Historical Reprints Science Higher Powers of Mind & Spirit

Higher Powers of Mind & Spirit

Higher Powers of Mind & Spirit
Catalog # SKU2256
Publisher TGS Publishing
Weight 1.00 lbs
Author Name Ralph Waldo Trine
 
$18.95
Quantity

Description

The Higher Powers
of Mind & Spirit


by
Ralph Waldo Trine


We are all dwellers in two kingdoms, the inner kingdom, the kingdom of the mind and spirit, and the outer kingdom, that of the body and the physical universe about us. In the former, the kingdom of the unseen, lie the silent, subtle forces that are continually determining, and with exact precision, the conditions of the latter.

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Excerpt:

To strike the right balance in life is one of the supreme essentials of all successful living. We must work, for we must have bread. We require other things than bread. They are not only valuable, comfortable, but necessary. It is a dumb, stolid being, however, who does not realize that life consists of more than these. They spell mere existence, not abundance, fullness of life.

We can become so absorbed in making a living that we have no time for living. To be capable and efficient in one's work is a splendid thing; but efficiency can be made a great mechanical device that robs life of far more than it returns it. A nation can become so possessed, and even obsessed, with the idea of power and grandeur through efficiency and organisation, that it becomes a great machine and robs its people of the finer fruits of life that spring from a wisely subordinated and coordinated individuality. Here again it is the wise balance that determines all.

Our prevailing thoughts and emotions determine, and with absolute accuracy, the prevailing conditions of our outward, material life, and likewise the prevailing conditions of our bodily life. Would we have any conditions different in the latter we must then make the necessary changes in the former. The silent, subtle forces of mind and spirit, ceaselessly at work, are continually moulding these outward and these bodily conditions.

Our prevailing thoughts and emotions determine, and with absolute accuracy, the prevailing conditions of our outward, material life, and likewise the prevailing conditions of our bodily life. Would we have any conditions different in the latter we must then make the necessary changes in the former. The silent, subtle forces of mind and spirit, ceaselessly at work, are continually moulding these outward and these bodily conditions.

He makes a fundamental error who thinks that these are mere sentimental things in life, vague and intangible. They are, as great numbers are now realising, the great and elemental things in life, the only things that in the end really count. The normal man or woman can never find real and abiding satisfaction in the mere possessions, the mere accessories of life. There is an eternal something within that forbids it. That is the reason why, of late years, so many of our big men of affairs, so many in various public walks in life, likewise many women of splendid equipment and with large possessions, have been and are turning so eagerly to the very things we are considering. To be a mere huckster, many of our big men are finding, cannot bring satisfaction, even though his operations run into millions in the year.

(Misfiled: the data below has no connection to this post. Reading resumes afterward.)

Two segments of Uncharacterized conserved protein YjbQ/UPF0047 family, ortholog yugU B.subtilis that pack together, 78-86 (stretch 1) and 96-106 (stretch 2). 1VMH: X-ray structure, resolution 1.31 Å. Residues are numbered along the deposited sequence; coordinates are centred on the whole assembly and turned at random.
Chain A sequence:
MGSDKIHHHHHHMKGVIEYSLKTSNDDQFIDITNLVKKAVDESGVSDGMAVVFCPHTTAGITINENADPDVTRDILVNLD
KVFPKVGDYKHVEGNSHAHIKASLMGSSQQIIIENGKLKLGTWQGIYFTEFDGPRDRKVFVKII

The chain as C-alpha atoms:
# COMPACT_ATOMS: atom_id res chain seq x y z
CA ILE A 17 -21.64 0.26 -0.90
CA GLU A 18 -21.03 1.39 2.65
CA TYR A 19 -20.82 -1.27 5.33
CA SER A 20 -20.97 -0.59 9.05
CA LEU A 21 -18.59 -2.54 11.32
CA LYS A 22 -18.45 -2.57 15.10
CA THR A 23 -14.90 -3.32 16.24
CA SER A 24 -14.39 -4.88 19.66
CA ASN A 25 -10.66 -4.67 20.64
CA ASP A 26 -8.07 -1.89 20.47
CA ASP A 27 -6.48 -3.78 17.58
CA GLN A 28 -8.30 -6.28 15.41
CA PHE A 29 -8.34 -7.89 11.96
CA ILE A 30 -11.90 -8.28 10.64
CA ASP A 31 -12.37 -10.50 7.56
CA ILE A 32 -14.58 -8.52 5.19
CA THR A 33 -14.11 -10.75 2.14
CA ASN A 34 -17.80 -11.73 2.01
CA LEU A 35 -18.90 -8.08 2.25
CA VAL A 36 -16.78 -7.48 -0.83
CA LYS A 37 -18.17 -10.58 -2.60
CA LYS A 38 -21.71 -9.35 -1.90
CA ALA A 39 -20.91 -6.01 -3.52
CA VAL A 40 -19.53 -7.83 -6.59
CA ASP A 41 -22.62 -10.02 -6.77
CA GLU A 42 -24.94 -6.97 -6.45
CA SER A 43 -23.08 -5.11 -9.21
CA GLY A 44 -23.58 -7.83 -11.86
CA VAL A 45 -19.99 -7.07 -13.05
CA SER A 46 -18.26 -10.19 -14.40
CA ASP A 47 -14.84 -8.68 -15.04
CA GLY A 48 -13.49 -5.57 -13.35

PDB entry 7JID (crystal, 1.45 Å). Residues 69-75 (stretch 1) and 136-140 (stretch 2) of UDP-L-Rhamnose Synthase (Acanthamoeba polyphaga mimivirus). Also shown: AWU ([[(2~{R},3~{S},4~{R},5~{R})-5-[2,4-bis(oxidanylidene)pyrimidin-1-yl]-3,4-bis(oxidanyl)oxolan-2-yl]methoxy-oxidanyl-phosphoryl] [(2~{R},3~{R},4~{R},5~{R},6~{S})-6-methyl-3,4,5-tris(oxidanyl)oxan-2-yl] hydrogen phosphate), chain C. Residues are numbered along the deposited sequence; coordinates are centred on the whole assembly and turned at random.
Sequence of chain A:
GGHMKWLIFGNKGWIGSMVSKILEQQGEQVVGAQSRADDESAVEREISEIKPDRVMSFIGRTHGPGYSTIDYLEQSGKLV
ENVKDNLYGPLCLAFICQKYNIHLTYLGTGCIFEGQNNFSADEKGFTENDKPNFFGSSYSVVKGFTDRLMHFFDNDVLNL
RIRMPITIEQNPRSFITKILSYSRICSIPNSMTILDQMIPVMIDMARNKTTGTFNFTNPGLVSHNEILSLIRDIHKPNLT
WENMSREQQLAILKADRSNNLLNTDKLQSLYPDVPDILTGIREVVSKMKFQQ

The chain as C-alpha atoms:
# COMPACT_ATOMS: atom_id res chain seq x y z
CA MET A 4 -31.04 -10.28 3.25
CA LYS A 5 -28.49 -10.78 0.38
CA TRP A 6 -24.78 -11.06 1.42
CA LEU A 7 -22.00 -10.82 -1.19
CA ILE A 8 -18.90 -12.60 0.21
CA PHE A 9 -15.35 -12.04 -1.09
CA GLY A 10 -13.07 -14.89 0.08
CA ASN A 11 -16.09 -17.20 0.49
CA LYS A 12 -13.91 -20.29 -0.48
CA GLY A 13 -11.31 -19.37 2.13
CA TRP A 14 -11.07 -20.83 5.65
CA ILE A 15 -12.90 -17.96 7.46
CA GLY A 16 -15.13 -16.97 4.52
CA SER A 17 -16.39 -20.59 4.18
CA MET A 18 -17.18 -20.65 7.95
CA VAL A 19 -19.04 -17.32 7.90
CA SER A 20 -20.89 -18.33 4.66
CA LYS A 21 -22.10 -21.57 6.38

And happy is the young man or the young woman who, while the bulk of life still lies ahead, realises that it is the things of the mind and the spirit-the fundamental things in life-that really count; that here lie the forces that are to be understood and to be used in moulding the everyday conditions and affairs of life; that the springs of life are all from within, that as is the inner so always and inevitably will be the outer.

To present certain facts that may be conducive to the realisation of this more abundant life is the author's purpose and plan.

A similar process, of course, is the change of situation in the strawberry dream at the exact moment when the affair begins to seem unpleasant to the dreamer. This becoming unpleasant can be beautifully followed out in the parable. The critical transition is found exactly in one of those places where the representation appears most confused. It is in this way that the weakest points of the dream surface are usually constituted. Those are the places where the outer covering is threadbare and exposes a nakedness to the view of the analyzer.

The critical phase of the parable begins in the 11th section. The elders consult over a letter from the faculty. The wanderer notices that the contents concern him and asks, "Gentlemen, does it have to do with me?" They answer, "Yes, you must marry your woman that you have recently taken." Wanderer: "That is no trouble; for I was, so to speak, born [how subtle!] with her and brought up from childhood with her." Now the secret of the incest is almost divulged. But it is at once effectually retracted. In Sec. 12 we read, "So my previous trouble and toil fell upon me and I bethought myself that from strange causes [these strange causes are the dream censor who, ruling in the unconscious, effects the displacements that follow], it cannot concern me but another that is well known to me [in truth a well-known other].

Then I see our bridegroom with his bride in the previous attire going to that place ready and prepared for copulation and I was highly delighted with it. For I was in great anxiety lest the affair should concern me." The anxiety is quite comprehensible. It is just on account of its appearance that the displacement from the wanderer to the other person takes place.


175+ pages - 8¼ x 6¾ softcover


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